UN urges Myanmar to punish perpetrators of Rohingya attacks
U.N. Security Council President Gustavo Meza-Cuadra, center left, Permanent Representative of Poland to United Nations Joanna Wronecka, center right, Permanent Representative of the State of Kuwait to the United Nations Mansour Ayyad SH A Alotaibi, left, and UK Permanent Representative to the United Nations Karen Pierce, right, attend a press conference at Naypyitaw International Airport in Naypyitaw, Myanmar, Tuesday, May 1, 2018, after a two-day visit to Myanmar. The U.N. Security Council delegation has visited volatile areas of Myanmar's Rakhine state, from where hundreds of thousands of Rohingya Muslims have fled military-led violence, to see firsthand the aftermath of the army's crackdown as well as Myanmar's preparations for taking back the refugees.
AP/Aung Shine Oo

UN urges Myanmar to punish perpetrators of Rohingya attacks

Edith M. Lederer (Associated Press) - May 10, 2018 - 9:13am

UNITED NATIONS — The U.N. Security Council urged Myanmar's government on Wednesday to fulfill its commitment to hold perpetrators of violence against Rohingya Muslims accountable and to address the root causes that led about 700,000 members of the ethnic minority to flee to Bangladesh.

The council press statement made no mention of the appeal by four human rights groups on Tuesday for the Security Council to refer Myanmar to the International Criminal Court for alleged crimes against humanity, including targeting the Rohingya.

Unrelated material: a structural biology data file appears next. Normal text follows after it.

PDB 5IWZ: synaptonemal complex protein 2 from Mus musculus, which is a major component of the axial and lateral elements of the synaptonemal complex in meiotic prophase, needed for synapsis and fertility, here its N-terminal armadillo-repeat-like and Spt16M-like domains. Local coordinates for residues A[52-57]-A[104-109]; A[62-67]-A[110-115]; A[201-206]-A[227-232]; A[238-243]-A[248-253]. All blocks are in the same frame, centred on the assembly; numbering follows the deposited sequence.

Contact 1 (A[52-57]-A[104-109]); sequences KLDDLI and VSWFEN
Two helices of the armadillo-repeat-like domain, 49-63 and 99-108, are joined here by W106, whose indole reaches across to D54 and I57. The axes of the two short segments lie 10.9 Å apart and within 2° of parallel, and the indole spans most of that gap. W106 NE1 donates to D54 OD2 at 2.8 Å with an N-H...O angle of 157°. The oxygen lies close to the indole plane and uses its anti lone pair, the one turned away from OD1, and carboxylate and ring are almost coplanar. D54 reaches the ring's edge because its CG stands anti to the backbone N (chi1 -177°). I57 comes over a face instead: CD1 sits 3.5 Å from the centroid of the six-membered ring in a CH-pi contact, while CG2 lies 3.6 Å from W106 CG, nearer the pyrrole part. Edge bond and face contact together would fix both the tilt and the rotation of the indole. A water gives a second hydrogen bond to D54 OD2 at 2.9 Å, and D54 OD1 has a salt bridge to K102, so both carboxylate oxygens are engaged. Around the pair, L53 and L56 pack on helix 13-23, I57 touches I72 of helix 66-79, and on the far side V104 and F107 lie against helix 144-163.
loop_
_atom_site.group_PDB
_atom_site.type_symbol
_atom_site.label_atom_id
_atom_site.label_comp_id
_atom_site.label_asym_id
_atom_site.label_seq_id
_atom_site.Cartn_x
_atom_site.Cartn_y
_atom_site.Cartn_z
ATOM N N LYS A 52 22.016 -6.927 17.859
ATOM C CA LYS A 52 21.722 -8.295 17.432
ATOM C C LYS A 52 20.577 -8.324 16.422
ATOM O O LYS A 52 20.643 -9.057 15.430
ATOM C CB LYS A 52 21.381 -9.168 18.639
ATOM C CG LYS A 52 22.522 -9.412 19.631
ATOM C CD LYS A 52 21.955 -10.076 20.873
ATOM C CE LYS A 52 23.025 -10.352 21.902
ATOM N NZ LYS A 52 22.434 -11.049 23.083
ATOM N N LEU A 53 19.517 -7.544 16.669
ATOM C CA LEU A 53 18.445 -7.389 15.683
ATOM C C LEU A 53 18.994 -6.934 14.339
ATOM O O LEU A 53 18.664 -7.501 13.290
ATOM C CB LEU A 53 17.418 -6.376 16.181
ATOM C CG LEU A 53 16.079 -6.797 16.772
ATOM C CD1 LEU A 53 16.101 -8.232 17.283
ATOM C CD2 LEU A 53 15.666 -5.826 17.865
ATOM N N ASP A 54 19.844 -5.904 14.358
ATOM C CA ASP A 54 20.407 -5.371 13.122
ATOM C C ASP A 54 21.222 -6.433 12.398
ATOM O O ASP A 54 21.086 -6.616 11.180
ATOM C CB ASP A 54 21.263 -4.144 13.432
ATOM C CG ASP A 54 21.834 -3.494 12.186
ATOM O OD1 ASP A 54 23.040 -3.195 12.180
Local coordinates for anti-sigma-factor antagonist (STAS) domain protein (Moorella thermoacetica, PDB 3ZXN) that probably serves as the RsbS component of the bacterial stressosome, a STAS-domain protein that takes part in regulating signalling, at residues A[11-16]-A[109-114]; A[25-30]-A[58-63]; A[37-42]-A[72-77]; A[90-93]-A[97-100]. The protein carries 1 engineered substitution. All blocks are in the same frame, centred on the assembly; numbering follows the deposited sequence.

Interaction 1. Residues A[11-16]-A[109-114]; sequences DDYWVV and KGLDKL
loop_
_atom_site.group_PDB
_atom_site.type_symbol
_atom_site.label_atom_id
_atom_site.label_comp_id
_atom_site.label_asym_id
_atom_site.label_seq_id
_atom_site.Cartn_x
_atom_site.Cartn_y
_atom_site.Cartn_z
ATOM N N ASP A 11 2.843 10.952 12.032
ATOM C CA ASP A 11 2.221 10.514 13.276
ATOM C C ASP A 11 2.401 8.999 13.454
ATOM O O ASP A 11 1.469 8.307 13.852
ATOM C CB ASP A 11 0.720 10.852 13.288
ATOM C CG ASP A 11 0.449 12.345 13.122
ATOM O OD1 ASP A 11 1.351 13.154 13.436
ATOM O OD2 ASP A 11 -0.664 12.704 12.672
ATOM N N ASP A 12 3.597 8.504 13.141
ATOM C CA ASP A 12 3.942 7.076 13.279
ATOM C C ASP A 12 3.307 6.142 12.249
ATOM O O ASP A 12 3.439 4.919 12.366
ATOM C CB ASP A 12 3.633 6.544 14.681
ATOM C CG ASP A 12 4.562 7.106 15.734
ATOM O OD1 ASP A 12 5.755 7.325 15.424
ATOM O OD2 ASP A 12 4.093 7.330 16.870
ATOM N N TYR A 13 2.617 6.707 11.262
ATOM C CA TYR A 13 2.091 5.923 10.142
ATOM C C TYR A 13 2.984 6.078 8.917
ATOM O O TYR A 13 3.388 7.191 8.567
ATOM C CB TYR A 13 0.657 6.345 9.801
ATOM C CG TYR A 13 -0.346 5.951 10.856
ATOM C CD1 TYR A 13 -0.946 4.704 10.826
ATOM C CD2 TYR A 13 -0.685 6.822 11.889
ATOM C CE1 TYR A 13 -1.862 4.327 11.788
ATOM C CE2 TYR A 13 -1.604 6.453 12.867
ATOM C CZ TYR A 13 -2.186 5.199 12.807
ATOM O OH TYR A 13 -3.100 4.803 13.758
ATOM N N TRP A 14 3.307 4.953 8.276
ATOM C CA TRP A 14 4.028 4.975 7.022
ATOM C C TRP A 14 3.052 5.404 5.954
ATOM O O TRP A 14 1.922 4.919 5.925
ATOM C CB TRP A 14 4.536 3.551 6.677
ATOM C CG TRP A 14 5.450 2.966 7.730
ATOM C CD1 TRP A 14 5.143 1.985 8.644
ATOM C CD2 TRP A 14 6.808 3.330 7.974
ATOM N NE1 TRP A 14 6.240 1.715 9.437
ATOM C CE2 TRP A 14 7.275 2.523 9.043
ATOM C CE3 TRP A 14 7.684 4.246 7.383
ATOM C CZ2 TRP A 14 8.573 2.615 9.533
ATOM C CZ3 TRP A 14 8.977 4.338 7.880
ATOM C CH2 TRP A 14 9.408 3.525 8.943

The four rights groups — Amnesty International, Human Rights Watch, the Global Center for the Responsibility to Protect, and Fortify Rights — said Myanmar's government is incapable of bringing those responsible for such crimes to justice.

The council statement on Wednesday reaffirmed its most significant pronouncement on the Rohingya, a presidential statement it adopted in November.

That statement stressed "the importance of undertaking transparent investigations into allegations of human rights abuses and violations ... and of holding to account all those responsible for such acts to provide justice for victims."

The latest crisis began with attacks by Rohingya insurgents on Myanmar security personnel last August.

Myanmar's military responded with counterinsurgency sweeps and was accused of widespread human rights violations, including rape, murder, torture and the burning of Rohingya homes. Thousands are believed to have died and the U.N. and U.S. officials have called the government's military campaign ethnic cleansing.

The Rohingya face official and social discrimination in predominantly Buddhist Myanmar, which denies most of them citizenship and basic rights because they are looked on as immigrants from Bangladesh, even though the families of many settled in Myanmar generations ago.

The Security Council statement said that during its trip members observed "widespread destruction of villages" in northern Rakhine State, and "were struck by the scale of the humanitarian crisis and remain gravely concerned by the current situation." It urged all countries to increase support to Bangladesh to care for the refugees.

The council said members noted Myanmar's efforts to prepare for the repatriation of refugees from Bangladesh and urged the government to create conditions conducive for their "safe, voluntary and dignified return" to their homes in Rakhine.

It welcomed Myanmar's commitment to work with the U.N. and urged the government to grant U.N. agencies and their partners, who have been barred from Rakhine, "immediate, safe and unhindered access."

The Security Council has scheduled an open briefing on the trip for May 14 and the statement said members intend to discuss in the coming days how it can work with both countries and the new U.N. special envoy "to resolve the crisis and create the conditions" for the Rohingya to return home.

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